Stewart Moore ’22 is a political science major from Rye, NY. Moore is the President of the Denison College Republicans

Civil liberty is an integral aspect of being an American. Unfortunately, the rights guaranteed to us in the constitution have found themselves in the midst of a cultural war in which Denison is not exempt. In recent days there has been a great deal of controversy regarding an op ed in the Denisonian calling for cameras to be placed in dorm hallways. This controversy rapidly spilled into the Denisonian’s instagram comments and became filled with heated debate. Students going after students, students going after alumni, and the list goes on. Many students on campus believed that this issue had already been resolved in 2018 with the dramatic increase in cameras across campus. However, the problem of safety at Denison is still a hot button issue. As such, it is important that we as students address this quickly as any policy of this kind would have a range of implications. These cameras would be expensive, which is a burden that could be placed upon the students. This is in addition to the real possibility that students’ personal privacy would be compromised. The question then arises, what is the true cost of student surveillance?

Many students worry that their privacy will be invaded as seen in the heated reaction to this proposal. This concern lies in the fact that the one place on campus where privacy is guaranteed could become yet another stranglehold Denison has on the individual. Fundamentally, I entirely agree with these students . We live in a time where students are increasingly less comfortable with spaces outside their dorm. This is natural given COVID concerns and our campus wide dedication to health and safety during such difficult times. Even when COVID subsides this surveillance will remain. That being said, why would our student body relinquish even more control over our personal privacy? 

A practical issue that emerges with the hallway cameras is that the floor plans at Denison are not spacious and each hallway is tightly packed with dorms. There lacks a clarity on the location these cameras would even be placed considering the crowded floor plans. Furthermore, this initiative cannot guarantee that these cameras would not have views into our dorms. Not only would this violate our basic human right to privacy, but it would be entirely illegal and unconstitutional. The 4th amendment of the US constitution protects the right to privacy and it is important for students to realize the ramifications this policy creates. However, some students have valid positions regarding the safety of students which the camera policy may help with.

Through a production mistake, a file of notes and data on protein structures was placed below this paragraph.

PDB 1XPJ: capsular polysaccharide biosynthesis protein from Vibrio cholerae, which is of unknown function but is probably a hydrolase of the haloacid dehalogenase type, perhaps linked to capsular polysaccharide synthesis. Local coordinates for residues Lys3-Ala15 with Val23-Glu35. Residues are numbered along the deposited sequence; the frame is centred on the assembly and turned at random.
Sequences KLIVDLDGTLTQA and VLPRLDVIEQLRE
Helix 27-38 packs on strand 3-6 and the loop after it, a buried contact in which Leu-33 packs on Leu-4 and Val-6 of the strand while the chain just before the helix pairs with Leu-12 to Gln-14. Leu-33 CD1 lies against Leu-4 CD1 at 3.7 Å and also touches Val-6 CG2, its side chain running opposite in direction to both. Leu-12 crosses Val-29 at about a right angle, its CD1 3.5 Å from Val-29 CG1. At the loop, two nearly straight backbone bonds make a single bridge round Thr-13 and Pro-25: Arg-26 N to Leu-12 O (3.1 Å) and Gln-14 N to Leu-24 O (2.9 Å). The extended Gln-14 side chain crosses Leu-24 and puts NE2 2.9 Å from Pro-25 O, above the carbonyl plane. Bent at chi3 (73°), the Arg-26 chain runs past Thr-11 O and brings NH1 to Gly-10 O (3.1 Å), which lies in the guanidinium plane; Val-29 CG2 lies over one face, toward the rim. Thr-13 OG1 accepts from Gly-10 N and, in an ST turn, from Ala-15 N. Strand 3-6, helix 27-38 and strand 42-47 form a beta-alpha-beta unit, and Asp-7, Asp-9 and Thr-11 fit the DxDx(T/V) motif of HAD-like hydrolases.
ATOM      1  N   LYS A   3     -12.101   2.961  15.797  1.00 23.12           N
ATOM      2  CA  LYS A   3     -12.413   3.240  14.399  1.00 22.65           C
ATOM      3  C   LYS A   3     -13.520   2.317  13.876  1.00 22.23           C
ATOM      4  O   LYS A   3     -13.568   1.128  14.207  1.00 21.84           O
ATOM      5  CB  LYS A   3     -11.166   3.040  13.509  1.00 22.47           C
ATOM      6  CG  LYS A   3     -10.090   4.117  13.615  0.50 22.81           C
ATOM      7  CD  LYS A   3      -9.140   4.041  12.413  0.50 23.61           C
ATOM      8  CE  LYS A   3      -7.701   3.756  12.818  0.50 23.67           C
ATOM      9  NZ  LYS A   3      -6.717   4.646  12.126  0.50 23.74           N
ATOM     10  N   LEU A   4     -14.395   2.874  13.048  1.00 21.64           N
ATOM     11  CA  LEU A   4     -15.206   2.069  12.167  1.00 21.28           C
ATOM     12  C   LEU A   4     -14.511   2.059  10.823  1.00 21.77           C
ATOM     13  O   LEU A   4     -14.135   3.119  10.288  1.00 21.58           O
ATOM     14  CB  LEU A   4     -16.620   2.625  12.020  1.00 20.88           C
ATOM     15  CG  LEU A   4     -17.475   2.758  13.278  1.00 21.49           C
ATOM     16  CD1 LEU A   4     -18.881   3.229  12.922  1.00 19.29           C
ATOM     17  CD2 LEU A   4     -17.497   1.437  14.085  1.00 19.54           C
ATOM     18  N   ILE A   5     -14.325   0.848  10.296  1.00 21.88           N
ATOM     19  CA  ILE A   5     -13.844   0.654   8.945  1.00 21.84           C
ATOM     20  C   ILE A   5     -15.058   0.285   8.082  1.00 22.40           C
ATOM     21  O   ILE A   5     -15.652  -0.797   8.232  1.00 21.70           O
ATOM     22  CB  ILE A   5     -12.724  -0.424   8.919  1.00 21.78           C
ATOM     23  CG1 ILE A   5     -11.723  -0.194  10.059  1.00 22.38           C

I understand that some students would like to see a surveillance policy similar to the one presented in the op-ed article mentioned previously. I completely understand the sentiment of wanting to provide more security for students against violence of any kind.There have been incidents of bias to many marginalized communities across campus. Furthermore, we need to find better ways to protect these vulnerable populations. Denison has already greatly increased the amount of cameras on campus for security. Additionally, the school reserves its right as a private institution to install cameras in areas around campus that see higher rates of incidents on campus. As a campus we can prioritize student safety without the expense of civil liberty. 

If there are concerns about how we guarantee the safety of students we should be having these discussions where a true difference can be made. Denison has many avenues for policy change including DCGA, advocacy groups, and political organizations. Come to groups that promote student dialogue and focus on student engagement. Instead of allowing the continuation of this current climate of shutting down avenues of discourse on issues that affect each and every one of us, speak up.